Is the debt-ceiling debate a replay of our shutdown, or did nationalization creep up on Minnesota?
I'm not the only Minnesotan who watched the debt ceiling crisis envelop Washington last week with a sense that she was seeing a bad rerun.
Didn't we just go through something strikingly, eerily similar?
"It certainly sounds like Minnesota's most recent chapter," said someone steeped in both the state budget drama and the ways of Washington, Gov. Mark Dayton.
"The roles seem very familiar," the DFL governor and former U.S. senator observed.
"There's a president [Dayton, in the Minnesota rendition] willing to compromise, to the consternation of his most liberal supporters. A House speaker who seemingly would like to make an historic deal, but is prevented from doing so by his newest right-wing members. The Republicans characterizing a tax increase on only the wealthiest citizens as a tax increase on everyone. And the nation heading toward a cliffhanger moment."
Of course, Dayton noted, a 20-day partial state shutdown is a glide down a gentle slope, compared to the cavern into which the nation could drop if it were to default on its obligations.
A Republican in Washington with recent Minnesota legislative ties said he sees a parallel, too. Third District U.S. Rep. Erik Paulsen, a former state House majority leader, said that the shutdown and the debt crisis share the same root cause.
"It's centered on spending, spending being high. Minnesota families and small businesses have certainly had to cut back during challenging economic times. They have every reason to expect that their leaders at the state and federal level are going to do the same."
Except for those families that have lost jobs and/or health insurance. Or that need help caring for a disabled or frail elderly loved one or educating the next generation. Or whose jobs were secured by stimulus spending -- and are now in doubt.
Paulsen conceded that Minnesotans likely see their state's spending in a comparatively positive light.
"In Minnesota there is a high value for the spending that has happened -- the quality-of-life portion," he said. "I've noticed that a lot more people question whether they're getting much value from Washington."
Yes. But I've noticed that fewer Minnesotans make much of a state/federal distinction anymore.
Nationalization -- a trend that's been creeping up on Minnesota politics and government for decades -- seemed to pounce in St. Paul this year. State government seemed to be acquiring Washington's bad habits by the armful -- hyper-partisanship, brinksmanship, and in the end, deficit spending. (That's the unvarnished name for borrowing against future tobacco lawsuit proceeds.)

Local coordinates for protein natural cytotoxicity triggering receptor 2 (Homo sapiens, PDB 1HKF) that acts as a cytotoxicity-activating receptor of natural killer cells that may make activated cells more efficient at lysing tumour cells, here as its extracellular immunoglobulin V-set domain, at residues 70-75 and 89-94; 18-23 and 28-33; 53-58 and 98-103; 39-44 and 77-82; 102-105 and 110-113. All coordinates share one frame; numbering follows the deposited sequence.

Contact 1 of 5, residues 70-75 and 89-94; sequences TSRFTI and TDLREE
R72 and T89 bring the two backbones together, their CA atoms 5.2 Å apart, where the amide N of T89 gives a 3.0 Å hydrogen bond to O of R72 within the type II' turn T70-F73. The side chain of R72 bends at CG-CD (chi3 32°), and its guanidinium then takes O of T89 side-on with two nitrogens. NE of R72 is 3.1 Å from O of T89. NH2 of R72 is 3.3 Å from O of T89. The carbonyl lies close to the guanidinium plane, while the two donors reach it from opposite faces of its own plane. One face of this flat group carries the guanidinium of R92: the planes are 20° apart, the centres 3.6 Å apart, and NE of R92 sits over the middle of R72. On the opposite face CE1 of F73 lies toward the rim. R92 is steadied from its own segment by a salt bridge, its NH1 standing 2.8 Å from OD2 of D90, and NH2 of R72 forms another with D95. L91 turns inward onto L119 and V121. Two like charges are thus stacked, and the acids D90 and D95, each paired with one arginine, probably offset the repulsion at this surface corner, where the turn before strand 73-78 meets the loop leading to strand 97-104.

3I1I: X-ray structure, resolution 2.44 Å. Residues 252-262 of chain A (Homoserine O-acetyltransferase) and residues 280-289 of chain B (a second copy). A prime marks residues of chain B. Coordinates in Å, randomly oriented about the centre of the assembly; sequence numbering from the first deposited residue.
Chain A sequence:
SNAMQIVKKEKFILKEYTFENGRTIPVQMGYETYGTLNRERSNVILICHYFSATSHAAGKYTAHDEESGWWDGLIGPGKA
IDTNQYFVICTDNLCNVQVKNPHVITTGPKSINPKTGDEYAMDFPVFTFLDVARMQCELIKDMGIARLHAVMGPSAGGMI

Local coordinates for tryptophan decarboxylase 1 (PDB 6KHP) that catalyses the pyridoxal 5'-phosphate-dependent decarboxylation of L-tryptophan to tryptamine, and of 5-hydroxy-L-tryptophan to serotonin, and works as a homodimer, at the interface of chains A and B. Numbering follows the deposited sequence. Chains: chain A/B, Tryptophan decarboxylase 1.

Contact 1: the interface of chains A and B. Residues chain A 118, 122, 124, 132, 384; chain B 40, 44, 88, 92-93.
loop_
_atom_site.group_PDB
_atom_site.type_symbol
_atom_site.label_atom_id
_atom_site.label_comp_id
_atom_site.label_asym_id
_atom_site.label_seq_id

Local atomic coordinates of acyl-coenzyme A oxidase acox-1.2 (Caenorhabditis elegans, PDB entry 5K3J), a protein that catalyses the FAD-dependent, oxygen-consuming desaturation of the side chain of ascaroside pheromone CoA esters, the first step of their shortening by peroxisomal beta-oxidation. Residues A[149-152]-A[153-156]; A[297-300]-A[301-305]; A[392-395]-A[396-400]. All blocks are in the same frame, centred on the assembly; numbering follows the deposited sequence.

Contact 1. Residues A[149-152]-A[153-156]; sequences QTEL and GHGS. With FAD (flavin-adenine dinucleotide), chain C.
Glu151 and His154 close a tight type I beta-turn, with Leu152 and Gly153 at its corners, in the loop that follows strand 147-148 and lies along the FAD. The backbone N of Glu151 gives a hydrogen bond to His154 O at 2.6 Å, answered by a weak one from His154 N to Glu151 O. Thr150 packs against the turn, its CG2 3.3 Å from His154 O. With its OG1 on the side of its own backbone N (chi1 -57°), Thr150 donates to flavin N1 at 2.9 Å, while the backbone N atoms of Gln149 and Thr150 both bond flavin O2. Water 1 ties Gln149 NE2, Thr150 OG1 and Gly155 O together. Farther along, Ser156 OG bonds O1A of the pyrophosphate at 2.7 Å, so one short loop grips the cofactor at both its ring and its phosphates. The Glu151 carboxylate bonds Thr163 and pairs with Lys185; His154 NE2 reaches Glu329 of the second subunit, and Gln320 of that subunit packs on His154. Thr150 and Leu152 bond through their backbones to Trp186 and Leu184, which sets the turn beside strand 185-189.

New Republican majorities in St. Paul brought with them legislative agendas that seemed to spring directly from the American Legislative Exchange Council, a national network of conservative legislators.
If, as it seems, the Minnesota meltdown was a preview of the federal crisis, then this state can tell the nation how it will end -- with a temporary fix and a resolve to duke it out in the next election. That way, a cynic would note, deep-pocketed national campaign funders will stay fully engaged.
The turnaround from the situation 35 years ago is amazing. Then Minnesota's GOP was so keen on distancing itself from the Watergate-era Washington GOP that it changed its name to Independent-Republican.
The "Independent" name was dropped in 1995. The independent spirit? I'm hoping for its revival.
It's hard for a state to be "nation-leading" -- former Gov. Tim Pawlenty's favorite boosterism boast -- if one of its two leading political parties aims for its state government to align with the other 49.
To borrow from the great American jurist Louis Brandeis, a lot of work needs doing in the local "laboratory of democracy" in the next few years. In health care, education, economic development and more, Minnesota developed successful state-specific systems through the decades that need renewal now -- not to make them match their less successful counterparts, but to make them more cost-effectively consistent with Minnesota's values and traditions.
Paulsen alluded to one of those traditions: a belief that government contributes to a better quality of life.
That belief has been shaken by the second shutdown in six years. It will keep eroding if Minnesota continues to mimic Washington-style partisanship and gridlock. I'm rooting for a return of (small-i) independent Republicans.
Lori Sturdevant is an editorial writer and columnist.
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